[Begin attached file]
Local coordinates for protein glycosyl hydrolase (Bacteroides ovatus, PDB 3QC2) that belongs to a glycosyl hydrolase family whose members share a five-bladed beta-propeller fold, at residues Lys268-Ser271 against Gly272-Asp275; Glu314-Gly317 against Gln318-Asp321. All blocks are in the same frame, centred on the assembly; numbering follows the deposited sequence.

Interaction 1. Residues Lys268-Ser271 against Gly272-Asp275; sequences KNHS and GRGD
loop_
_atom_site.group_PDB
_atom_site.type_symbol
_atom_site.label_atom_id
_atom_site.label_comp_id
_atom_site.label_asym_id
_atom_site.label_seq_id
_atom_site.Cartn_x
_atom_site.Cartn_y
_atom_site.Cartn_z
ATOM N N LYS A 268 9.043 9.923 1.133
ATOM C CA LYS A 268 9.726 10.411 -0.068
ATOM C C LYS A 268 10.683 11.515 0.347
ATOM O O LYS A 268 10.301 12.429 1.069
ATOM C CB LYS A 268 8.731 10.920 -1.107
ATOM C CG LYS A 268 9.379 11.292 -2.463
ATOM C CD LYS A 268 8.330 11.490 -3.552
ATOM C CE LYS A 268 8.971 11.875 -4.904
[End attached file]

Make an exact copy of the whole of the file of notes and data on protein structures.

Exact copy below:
Local coordinates for protein glycosyl hydrolase (Bacteroides ovatus, PDB 3QC2) that belongs to a glycosyl hydrolase family whose members share a five-bladed beta-propeller fold, at residues Lys268-Ser271 against Gly272-Asp275; Glu314-Gly317 against Gln318-Asp321. All blocks are in the same frame, centred on the assembly; numbering follows the deposited sequence.

Interaction 1. Residues Lys268-Ser271 against Gly272-Asp275; sequences KNHS and GRGD
loop_
_atom_site.group_PDB
_atom_site.type_symbol
_atom_site.label_atom_id
_atom_site.label_comp_id
_atom_site.label_asym_id
_atom_site.label_seq_id
_atom_site.Cartn_x
_atom_site.Cartn_y
_atom_site.Cartn_z
ATOM N N LYS A 268 9.043 9.923 1.133
ATOM C CA LYS A 268 9.726 10.411 -0.068
ATOM C C LYS A 268 10.683 11.515 0.347
ATOM O O LYS A 268 10.301 12.429 1.069
ATOM C CB LYS A 268 8.731 10.920 -1.107
ATOM C CG LYS A 268 9.379 11.292 -2.463
ATOM C CD LYS A 268 8.330 11.490 -3.552
ATOM C CE LYS A 268 8.971 11.875 -4.904